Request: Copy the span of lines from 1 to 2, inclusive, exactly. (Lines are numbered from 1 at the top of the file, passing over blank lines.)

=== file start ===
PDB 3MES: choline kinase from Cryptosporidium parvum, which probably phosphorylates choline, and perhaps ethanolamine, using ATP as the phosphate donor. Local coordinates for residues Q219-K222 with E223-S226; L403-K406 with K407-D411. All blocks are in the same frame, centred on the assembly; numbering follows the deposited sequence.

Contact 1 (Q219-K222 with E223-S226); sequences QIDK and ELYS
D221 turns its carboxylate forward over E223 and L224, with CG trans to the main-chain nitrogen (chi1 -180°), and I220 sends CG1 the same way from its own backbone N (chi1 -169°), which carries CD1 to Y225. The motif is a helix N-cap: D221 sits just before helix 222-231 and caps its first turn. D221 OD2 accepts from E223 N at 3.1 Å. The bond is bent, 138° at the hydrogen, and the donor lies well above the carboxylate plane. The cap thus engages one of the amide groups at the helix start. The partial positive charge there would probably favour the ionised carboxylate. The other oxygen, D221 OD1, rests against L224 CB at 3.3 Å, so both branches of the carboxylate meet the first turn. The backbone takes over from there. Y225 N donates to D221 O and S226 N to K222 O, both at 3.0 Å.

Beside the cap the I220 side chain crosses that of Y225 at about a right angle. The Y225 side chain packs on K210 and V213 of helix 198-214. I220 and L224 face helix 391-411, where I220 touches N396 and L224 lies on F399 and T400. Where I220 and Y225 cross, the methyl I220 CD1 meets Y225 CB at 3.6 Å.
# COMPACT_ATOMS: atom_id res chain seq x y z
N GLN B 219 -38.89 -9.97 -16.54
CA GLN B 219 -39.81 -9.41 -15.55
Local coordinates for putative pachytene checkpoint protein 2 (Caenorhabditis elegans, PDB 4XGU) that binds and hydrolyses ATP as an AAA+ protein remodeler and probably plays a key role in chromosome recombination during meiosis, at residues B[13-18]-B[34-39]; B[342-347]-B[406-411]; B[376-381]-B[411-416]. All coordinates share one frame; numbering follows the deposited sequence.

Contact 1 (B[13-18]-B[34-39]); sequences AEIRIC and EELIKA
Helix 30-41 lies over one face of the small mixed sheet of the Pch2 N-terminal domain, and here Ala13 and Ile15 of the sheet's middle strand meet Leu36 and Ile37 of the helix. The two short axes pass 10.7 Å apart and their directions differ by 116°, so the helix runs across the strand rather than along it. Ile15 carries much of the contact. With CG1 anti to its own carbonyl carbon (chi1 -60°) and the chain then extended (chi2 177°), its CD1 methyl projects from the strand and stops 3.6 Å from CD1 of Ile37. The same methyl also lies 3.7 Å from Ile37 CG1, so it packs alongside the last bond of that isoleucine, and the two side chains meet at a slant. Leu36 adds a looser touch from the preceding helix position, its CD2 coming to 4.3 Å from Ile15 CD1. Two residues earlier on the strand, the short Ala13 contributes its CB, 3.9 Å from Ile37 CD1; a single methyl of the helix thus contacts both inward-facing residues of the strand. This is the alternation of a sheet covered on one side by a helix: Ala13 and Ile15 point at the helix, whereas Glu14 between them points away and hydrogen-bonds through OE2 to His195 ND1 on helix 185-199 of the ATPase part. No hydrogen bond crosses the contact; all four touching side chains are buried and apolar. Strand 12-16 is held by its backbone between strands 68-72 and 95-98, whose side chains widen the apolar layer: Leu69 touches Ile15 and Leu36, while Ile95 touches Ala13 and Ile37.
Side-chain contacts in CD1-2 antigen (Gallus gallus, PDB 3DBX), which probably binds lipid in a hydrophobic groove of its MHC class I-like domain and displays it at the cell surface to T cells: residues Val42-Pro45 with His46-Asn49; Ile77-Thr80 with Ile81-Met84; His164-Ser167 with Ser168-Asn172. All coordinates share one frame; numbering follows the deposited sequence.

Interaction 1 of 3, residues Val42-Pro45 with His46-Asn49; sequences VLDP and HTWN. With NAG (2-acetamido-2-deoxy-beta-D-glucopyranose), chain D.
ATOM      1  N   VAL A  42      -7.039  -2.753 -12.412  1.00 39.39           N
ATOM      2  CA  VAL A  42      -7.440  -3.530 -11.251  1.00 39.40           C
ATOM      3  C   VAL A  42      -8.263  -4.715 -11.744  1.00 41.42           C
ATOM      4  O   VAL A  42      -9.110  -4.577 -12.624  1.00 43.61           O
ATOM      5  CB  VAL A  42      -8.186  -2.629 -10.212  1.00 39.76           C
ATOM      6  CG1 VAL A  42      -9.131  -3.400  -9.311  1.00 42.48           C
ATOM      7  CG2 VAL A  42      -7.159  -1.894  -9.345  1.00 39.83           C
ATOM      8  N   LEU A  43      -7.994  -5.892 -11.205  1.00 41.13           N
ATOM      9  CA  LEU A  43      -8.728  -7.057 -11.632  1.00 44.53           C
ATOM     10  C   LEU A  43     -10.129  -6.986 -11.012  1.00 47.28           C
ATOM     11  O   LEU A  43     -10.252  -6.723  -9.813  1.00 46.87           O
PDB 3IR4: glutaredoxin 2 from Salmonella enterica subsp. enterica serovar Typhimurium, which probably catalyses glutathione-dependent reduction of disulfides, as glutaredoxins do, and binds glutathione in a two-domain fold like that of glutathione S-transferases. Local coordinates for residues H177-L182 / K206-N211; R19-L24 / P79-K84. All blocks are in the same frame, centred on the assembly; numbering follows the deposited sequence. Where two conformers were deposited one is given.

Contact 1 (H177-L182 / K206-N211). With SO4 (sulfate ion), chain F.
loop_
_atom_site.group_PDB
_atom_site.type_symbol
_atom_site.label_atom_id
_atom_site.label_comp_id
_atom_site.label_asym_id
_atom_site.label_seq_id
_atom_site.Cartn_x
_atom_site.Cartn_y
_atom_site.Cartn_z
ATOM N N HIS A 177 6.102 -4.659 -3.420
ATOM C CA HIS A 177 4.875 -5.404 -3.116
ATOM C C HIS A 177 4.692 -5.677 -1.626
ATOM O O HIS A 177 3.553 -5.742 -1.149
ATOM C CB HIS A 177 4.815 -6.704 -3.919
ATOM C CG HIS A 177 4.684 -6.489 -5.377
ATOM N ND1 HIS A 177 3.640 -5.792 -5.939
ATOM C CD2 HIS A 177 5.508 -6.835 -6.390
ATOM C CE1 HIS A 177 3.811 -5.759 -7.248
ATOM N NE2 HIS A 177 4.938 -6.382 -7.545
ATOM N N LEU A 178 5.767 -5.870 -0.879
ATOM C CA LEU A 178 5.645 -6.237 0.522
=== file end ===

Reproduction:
PDB 3MES: choline kinase from Cryptosporidium parvum, which probably phosphorylates choline, and perhaps ethanolamine, using ATP as the phosphate donor. Local coordinates for residues Q219-K222 with E223-S226; L403-K406 with K407-D411. All blocks are in the same frame, centred on the assembly; numbering follows the deposited sequence.

Contact 1 (Q219-K222 with E223-S226); sequences QIDK and ELYS